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Storytelling: a new avatar

Storytelling shapes the way we see the world. The form can evolve as a calypso across a varied canvas of food, jewellery, interior décor,travel…

Storytelling shapes the way we see the world. The form can evolve as a calypso across a varied canvas of food, jewellery, interior décor, travel…

Storytelling shapes the way we see the world. The form can evolve as
a calypso across a varied canvas of food, jewellery, interior décor,
travel… The genius nature of storytelling through design aims to stun
and as it finds flow with your soul, it nourishes the elemental connect
with emotions, nature, and textures you discover along the corridors
of life.

A virtual treatise in plush design grammar is fashion designer
Sabyasachi Mukherjee’s 26,000 sq ft store near the iconic Horniman
Circle in South Bombay in a neoclassical building. With over 100
chandeliers, 275 carpets, 3000 books and 150 works of art created by
the Sabyasachi Art Foundation, it is probably one of the richest
contemporary exponents of design in the country. Tanjore and
Pichwai art, Mughal miniatures, lithographs dot the walls liberally
with wooden angels and Indian goddesses ruling the space in opulent
forms. Persian Qajar paintings set the tone inside the lavish dressing
rooms, bird shaped faucets by New York’s famous P.E. Guerin grace
the bathrooms, with pottery belonging to the Tang dynasty evocative
of Sabya’s fine taste in regalia. The 12-feet-high Satsuma pot duo dips
into your visual atlas when you enter the store. “My heart was in my
mouth till the two pots arrived unscathed. It was not the acquisition
price but their historic value,” says Sabyasachi.

The design complexion of the space exudes his signature luxe touch with
chronicles of his earliest forays into design mounted on the walls,
sharing the special story of the steady evolution of the brand.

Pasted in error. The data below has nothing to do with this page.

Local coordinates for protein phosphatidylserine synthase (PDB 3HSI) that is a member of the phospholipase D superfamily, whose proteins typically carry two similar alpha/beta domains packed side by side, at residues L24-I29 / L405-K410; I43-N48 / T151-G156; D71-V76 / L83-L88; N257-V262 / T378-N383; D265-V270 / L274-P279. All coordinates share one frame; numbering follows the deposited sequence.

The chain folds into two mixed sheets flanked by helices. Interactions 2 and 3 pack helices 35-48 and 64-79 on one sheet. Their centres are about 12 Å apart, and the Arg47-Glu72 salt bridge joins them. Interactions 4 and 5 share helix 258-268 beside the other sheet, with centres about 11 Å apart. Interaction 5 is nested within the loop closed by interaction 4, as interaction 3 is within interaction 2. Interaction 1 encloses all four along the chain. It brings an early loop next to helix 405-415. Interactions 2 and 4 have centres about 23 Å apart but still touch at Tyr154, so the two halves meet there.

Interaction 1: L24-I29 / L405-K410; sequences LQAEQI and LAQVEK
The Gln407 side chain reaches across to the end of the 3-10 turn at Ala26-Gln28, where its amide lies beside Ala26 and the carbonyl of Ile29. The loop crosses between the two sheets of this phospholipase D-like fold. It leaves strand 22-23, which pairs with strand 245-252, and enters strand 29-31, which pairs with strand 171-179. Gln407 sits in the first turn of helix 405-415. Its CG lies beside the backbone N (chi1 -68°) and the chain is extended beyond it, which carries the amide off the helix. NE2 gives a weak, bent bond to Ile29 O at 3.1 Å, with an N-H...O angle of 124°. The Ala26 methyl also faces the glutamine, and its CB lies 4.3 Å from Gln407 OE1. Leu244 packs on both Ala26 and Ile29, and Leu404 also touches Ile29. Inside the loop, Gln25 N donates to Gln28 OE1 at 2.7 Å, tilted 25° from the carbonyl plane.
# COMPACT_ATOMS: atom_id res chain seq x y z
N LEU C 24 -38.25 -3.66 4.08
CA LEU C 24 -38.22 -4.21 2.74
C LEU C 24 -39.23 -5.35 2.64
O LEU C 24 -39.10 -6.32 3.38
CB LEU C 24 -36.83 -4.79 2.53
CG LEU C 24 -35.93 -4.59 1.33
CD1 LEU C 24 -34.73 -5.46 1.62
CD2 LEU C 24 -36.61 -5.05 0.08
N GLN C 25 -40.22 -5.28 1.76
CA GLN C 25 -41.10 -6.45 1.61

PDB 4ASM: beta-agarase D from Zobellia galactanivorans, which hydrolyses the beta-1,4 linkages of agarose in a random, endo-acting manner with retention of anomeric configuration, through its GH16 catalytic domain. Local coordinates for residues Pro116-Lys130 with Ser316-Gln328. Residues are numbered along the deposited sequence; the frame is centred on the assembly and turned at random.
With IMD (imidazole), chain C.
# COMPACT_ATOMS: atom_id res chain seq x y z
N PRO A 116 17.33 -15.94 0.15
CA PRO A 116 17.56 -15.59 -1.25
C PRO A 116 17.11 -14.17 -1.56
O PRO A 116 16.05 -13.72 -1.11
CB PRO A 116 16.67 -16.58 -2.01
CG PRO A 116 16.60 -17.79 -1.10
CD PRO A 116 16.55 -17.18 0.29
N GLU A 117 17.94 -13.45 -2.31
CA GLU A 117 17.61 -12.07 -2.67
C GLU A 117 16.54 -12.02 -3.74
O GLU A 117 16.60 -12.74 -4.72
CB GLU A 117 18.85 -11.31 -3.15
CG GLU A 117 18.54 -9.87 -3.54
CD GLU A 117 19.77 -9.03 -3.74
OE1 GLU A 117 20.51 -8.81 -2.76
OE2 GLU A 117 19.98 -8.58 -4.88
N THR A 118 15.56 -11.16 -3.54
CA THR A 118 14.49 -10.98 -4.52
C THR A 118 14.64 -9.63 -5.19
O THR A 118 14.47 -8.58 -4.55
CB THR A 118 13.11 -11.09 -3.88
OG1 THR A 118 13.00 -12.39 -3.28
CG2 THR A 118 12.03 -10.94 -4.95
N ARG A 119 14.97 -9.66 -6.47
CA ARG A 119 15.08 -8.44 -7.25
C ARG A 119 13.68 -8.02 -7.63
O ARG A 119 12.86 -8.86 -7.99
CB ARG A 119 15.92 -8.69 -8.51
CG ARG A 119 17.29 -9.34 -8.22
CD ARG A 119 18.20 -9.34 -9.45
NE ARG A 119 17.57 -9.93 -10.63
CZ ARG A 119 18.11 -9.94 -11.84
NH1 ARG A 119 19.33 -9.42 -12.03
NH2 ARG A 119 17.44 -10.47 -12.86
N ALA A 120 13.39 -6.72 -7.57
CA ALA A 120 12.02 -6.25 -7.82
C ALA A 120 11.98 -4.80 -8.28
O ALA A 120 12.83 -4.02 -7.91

“Jewellery is intricately woven into our lives, our special moments, as
an expression of our unique style and personality,” says jewellery
designer Falguni Zaveri Mehta, famed for her bespoke contemporaryjadau renditions in textured gold, uncut diamonds, and Basra pearls.
“As jadau jewellery is unique to India, the base techniques we master
are Indian, but my primary focus is to re-orient the traditional into the
modern. For instance, an antique nose ring turns into an elegant
neckpiece,” she explains, having designed the antique jadau brooch
that Shahrukh Khan wore at the launch of the Nita Mukesh Ambani
Cultural Centre recently. Ravissant brought in spectacular designs,
shaping stories from the African savannah in bold, 3 D faunal forms,
celebrating the flair and flamboyance of the continent in the An
African Odyssey collection. “The inspiration came from a deep
appreciation and fascination for the African wilderness and its
inhabitants. As a designer, I was drawn to the vibrant hues of the
animals, birds, and lush green forests that call this place home, as well
as the raw energy and power of the natural world,” says Ravi Chawla,
founder, Ravissant. “The intricate patterns and textures of the African
landscape served as a canvas for my creative expression, resulting in
creations celebrating the beauty and diversity of the continent.” The
gleaming gazelles and lions perch boldly on splendid sterling
silverware in the collection that brings in combination of the metal
with resin and coloured glass

The sheer beauty of elevated storytelling through design creates many
pinch-me moments at restaurants Ekaa, and Tresind Mumbai. Plating
emerges as an enviable expression of art. “I believe people use all
their senses when it comes to food. The first one is smell and the
second one is visual. Clean and composed plating works for me,” says
Niyati Rao, Head Chef and Partner, Ekaa. Her love for painting, and
her small hands (by her own admission!) hold her in great stead. “I
am always looking for new angles and ways to make the dish look the
way I see it in my mind. It is a very exciting process. I believe in
going very organic, raw, and not prettying the dish up too much using
colours and strokes. My focus is on the presentation when I serve up
the creation,” she says. Sheesham serving boards carry cheesy
mushroom bellied chicken wings, and the gleaming crispy arbi arrives with its entourage of fair-skinned, rice tortillas, pickled raw
papaya, freshly plucked microgreens and green tomato rojo arranged
artfully. Just like the pork belly comes complete with delicately
spiced gavarfali, fermented cabbage slivers and a slim brioche
trio. “Sometimes elements of the dishes are served separately as a
collective unit in a dish at Ekaa as we believe every ingredient is
special. That is how we want to serve it so that there is a well-
deserved focus on each element, as all of them come together
collectively as a team to compose the flavours in the dish,” says
Niyati. “We work very hard on the technical and textural aspect which
differs the elements in colour, flavour, temperature and the role each
one plays.”

Shilpi Madan for The Leela

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